Eating little fish can be detrimental to health, since this food has important nutrients, being very complete. A weekly consumption is recommended.
Not all people know that both fish and shellfish provide a large amount of very important nutrients for health, among which we find (as we discussed at the time), high-quality proteins, essential fatty acids, vitamins, and minerals such as iron, phosphorus, selenium, and zinc.
For example, omega-3 fatty acids in fish act not only by increasing defenses, but also by reducing inflammatory processes, and helping to reduce cholesterol and triglyceride levels in the blood.
Precisely for all these issues already discussed above, consuming little or no fish can be extremely harmful to health, since we are not giving our body a series of quality nutrients that we cannot find in as much quantity as we find in this food.
For this reason, many experts recommend adding fish to the diet, so that it can be healthy and above all balanced.
However, we must differentiate in this case between the two groups or large types of fish that we can usually consume every day. On the one hand we can mention white fish (also known as lean), which stand out for having a lower amount of fat compared to blue fish.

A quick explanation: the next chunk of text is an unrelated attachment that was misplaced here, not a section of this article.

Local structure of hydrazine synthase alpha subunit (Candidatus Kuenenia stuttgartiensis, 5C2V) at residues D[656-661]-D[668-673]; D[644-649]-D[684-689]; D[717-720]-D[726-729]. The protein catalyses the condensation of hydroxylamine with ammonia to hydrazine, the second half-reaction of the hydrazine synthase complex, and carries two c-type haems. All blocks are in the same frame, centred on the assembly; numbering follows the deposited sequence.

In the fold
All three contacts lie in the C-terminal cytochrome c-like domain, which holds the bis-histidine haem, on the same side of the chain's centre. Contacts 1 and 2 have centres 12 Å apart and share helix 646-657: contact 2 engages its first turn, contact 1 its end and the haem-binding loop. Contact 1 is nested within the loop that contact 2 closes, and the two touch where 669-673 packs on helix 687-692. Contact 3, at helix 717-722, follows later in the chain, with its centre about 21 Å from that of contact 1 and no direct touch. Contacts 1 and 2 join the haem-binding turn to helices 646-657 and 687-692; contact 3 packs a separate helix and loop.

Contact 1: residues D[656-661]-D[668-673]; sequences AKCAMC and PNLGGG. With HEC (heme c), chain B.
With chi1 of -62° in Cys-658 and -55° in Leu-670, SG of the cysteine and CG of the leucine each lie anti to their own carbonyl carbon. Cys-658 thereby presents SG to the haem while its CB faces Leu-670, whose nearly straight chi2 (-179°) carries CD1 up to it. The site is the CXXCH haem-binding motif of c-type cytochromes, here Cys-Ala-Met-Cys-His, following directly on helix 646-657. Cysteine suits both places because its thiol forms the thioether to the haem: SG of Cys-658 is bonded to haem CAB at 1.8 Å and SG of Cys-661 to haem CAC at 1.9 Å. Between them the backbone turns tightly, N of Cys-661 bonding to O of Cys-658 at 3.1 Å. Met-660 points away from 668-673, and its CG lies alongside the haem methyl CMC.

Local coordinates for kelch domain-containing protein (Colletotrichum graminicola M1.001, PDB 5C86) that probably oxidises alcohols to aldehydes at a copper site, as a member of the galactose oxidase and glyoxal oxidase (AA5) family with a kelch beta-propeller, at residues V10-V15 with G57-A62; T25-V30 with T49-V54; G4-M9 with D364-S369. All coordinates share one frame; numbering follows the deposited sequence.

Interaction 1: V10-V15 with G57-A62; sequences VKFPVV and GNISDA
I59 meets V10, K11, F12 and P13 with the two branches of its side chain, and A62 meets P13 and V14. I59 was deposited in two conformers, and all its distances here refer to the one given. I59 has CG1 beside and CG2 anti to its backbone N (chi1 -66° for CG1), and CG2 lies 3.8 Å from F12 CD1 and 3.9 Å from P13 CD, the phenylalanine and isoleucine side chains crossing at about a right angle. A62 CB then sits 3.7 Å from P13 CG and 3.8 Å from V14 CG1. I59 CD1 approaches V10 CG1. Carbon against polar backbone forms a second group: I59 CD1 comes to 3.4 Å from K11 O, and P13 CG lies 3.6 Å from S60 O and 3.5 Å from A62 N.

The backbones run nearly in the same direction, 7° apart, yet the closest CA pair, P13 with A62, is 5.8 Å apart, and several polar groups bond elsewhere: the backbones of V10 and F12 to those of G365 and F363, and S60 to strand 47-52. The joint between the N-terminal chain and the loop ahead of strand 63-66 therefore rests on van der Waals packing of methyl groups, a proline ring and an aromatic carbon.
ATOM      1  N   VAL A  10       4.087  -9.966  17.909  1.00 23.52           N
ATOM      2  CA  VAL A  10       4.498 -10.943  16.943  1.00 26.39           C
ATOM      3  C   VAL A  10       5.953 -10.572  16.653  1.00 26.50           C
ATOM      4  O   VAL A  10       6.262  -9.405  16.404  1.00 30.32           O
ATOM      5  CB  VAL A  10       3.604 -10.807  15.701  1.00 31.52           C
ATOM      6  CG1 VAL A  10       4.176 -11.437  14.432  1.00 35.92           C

On the other hand we find blue fish, which stand out precisely for their high content of unsaturated fatty acids (especially oleic and linoleic), and have a higher amount of vitamin A and D.
Excessive consumption is not advisable
Of course, it is not necessary or essential to consume excessive amounts of fish, since at least a medium portion, at least once a week, will be more than enough.
In addition, the variability when it is prepared means that the fish can be consumed even by those people who do not enjoy certain types of cooking or preparation, so that it can be eaten fresh in the oven, steamed, grilled or even canned (from canned fish).
How many servings of fish should we eat per week?
Although most nutritionists agree to advise increasing your consumption to 3 or 4 servings a week. Or, what is the same, around 700 grams of fish.
In May 2018, the American Heart Association carried out a new review regarding the consumption of fish, recommending consuming between 150 to 200 grams of fish per week.
And what are the low-mercury fish? They are basically salmon, hake, scallops, trout, sardines, anchovies and tilapia. And fish such as king mackerel, swordfish, marlin, or shark meat should be avoided.
Regarding the consumption of fish oils, the American Heart Association has not advised the consumption of fish oil rich in omega-3 when it comes to reducing the risk of heart disease and other cardiovascular diseases, precisely because of a lack of scientific evidence.